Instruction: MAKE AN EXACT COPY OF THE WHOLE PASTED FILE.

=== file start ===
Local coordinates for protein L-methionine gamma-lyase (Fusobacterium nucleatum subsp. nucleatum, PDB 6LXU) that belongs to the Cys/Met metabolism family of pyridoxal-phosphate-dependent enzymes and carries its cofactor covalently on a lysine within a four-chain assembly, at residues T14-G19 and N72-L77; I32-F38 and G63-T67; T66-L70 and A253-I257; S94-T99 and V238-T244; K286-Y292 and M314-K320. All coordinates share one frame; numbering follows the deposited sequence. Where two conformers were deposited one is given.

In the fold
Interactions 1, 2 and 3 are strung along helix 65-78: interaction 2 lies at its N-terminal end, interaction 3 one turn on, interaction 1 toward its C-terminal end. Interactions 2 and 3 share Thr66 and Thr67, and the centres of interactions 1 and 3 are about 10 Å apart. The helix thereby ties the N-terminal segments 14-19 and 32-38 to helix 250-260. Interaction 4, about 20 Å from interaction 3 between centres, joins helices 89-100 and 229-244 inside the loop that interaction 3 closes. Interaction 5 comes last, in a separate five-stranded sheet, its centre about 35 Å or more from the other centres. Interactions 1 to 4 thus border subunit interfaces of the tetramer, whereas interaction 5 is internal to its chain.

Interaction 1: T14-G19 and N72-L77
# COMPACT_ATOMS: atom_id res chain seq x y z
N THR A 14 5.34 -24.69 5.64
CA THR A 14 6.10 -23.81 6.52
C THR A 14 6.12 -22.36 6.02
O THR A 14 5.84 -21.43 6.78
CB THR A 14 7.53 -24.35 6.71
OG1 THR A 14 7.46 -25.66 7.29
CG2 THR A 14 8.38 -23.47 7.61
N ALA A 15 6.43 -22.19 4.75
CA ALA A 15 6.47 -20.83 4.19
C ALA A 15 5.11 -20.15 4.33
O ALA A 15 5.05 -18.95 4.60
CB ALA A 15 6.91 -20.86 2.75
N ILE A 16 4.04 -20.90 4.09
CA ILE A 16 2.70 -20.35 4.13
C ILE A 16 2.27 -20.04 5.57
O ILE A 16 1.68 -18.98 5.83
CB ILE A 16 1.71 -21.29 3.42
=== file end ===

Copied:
Local coordinates for protein L-methionine gamma-lyase (Fusobacterium nucleatum subsp. nucleatum, PDB 6LXU) that belongs to the Cys/Met metabolism family of pyridoxal-phosphate-dependent enzymes and carries its cofactor covalently on a lysine within a four-chain assembly, at residues T14-G19 and N72-L77; I32-F38 and G63-T67; T66-L70 and A253-I257; S94-T99 and V238-T244; K286-Y292 and M314-K320. All coordinates share one frame; numbering follows the deposited sequence. Where two conformers were deposited one is given.

In the fold
Interactions 1, 2 and 3 are strung along helix 65-78: interaction 2 lies at its N-terminal end, interaction 3 one turn on, interaction 1 toward its C-terminal end. Interactions 2 and 3 share Thr66 and Thr67, and the centres of interactions 1 and 3 are about 10 Å apart. The helix thereby ties the N-terminal segments 14-19 and 32-38 to helix 250-260. Interaction 4, about 20 Å from interaction 3 between centres, joins helices 89-100 and 229-244 inside the loop that interaction 3 closes. Interaction 5 comes last, in a separate five-stranded sheet, its centre about 35 Å or more from the other centres. Interactions 1 to 4 thus border subunit interfaces of the tetramer, whereas interaction 5 is internal to its chain.

Interaction 1: T14-G19 and N72-L77
# COMPACT_ATOMS: atom_id res chain seq x y z
N THR A 14 5.34 -24.69 5.64
CA THR A 14 6.10 -23.81 6.52
C THR A 14 6.12 -22.36 6.02
O THR A 14 5.84 -21.43 6.78
CB THR A 14 7.53 -24.35 6.71
OG1 THR A 14 7.46 -25.66 7.29
CG2 THR A 14 8.38 -23.47 7.61
N ALA A 15 6.43 -22.19 4.75
CA ALA A 15 6.47 -20.83 4.19
C ALA A 15 5.11 -20.15 4.33
O ALA A 15 5.05 -18.95 4.60
CB ALA A 15 6.91 -20.86 2.75
N ILE A 16 4.04 -20.90 4.09
CA ILE A 16 2.70 -20.35 4.13
C ILE A 16 2.27 -20.04 5.57
O ILE A 16 1.68 -18.98 5.83
CB ILE A 16 1.71 -21.29 3.42